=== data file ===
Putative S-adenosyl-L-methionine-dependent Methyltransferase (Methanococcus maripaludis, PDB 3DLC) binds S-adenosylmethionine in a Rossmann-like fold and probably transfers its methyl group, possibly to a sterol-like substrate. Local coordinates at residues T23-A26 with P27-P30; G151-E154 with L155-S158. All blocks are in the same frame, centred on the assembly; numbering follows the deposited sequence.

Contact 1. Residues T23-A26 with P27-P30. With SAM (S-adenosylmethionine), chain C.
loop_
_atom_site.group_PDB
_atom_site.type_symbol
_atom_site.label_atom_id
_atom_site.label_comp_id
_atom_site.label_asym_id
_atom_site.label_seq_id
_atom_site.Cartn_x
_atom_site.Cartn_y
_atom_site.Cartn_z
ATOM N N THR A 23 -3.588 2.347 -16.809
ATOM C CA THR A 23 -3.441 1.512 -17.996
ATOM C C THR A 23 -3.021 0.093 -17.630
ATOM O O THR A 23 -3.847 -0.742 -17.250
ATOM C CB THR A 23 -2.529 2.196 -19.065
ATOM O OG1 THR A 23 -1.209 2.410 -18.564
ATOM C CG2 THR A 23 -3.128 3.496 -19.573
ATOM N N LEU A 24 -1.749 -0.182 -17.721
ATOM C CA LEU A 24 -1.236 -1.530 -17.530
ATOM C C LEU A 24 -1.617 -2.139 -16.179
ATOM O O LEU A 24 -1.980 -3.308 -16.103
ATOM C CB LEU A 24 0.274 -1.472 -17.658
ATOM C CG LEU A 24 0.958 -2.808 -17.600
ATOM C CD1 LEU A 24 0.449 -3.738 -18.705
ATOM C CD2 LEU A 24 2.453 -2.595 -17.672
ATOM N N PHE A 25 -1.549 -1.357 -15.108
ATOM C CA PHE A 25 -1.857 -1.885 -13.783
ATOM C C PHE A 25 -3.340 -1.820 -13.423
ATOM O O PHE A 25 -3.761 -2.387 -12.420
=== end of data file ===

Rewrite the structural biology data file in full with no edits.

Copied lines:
Putative S-adenosyl-L-methionine-dependent Methyltransferase (Methanococcus maripaludis, PDB 3DLC) binds S-adenosylmethionine in a Rossmann-like fold and probably transfers its methyl group, possibly to a sterol-like substrate. Local coordinates at residues T23-A26 with P27-P30; G151-E154 with L155-S158. All blocks are in the same frame, centred on the assembly; numbering follows the deposited sequence.

Contact 1. Residues T23-A26 with P27-P30. With SAM (S-adenosylmethionine), chain C.
loop_
_atom_site.group_PDB
_atom_site.type_symbol
_atom_site.label_atom_id
_atom_site.label_comp_id
_atom_site.label_asym_id
_atom_site.label_seq_id
_atom_site.Cartn_x
_atom_site.Cartn_y
_atom_site.Cartn_z
ATOM N N THR A 23 -3.588 2.347 -16.809
ATOM C CA THR A 23 -3.441 1.512 -17.996
ATOM C C THR A 23 -3.021 0.093 -17.630
ATOM O O THR A 23 -3.847 -0.742 -17.250
ATOM C CB THR A 23 -2.529 2.196 -19.065
ATOM O OG1 THR A 23 -1.209 2.410 -18.564
ATOM C CG2 THR A 23 -3.128 3.496 -19.573
ATOM N N LEU A 24 -1.749 -0.182 -17.721
ATOM C CA LEU A 24 -1.236 -1.530 -17.530
ATOM C C LEU A 24 -1.617 -2.139 -16.179
ATOM O O LEU A 24 -1.980 -3.308 -16.103
ATOM C CB LEU A 24 0.274 -1.472 -17.658
ATOM C CG LEU A 24 0.958 -2.808 -17.600
ATOM C CD1 LEU A 24 0.449 -3.738 -18.705
ATOM C CD2 LEU A 24 2.453 -2.595 -17.672
ATOM N N PHE A 25 -1.549 -1.357 -15.108
ATOM C CA PHE A 25 -1.857 -1.885 -13.783
ATOM C C PHE A 25 -3.340 -1.820 -13.423
ATOM O O PHE A 25 -3.761 -2.387 -12.420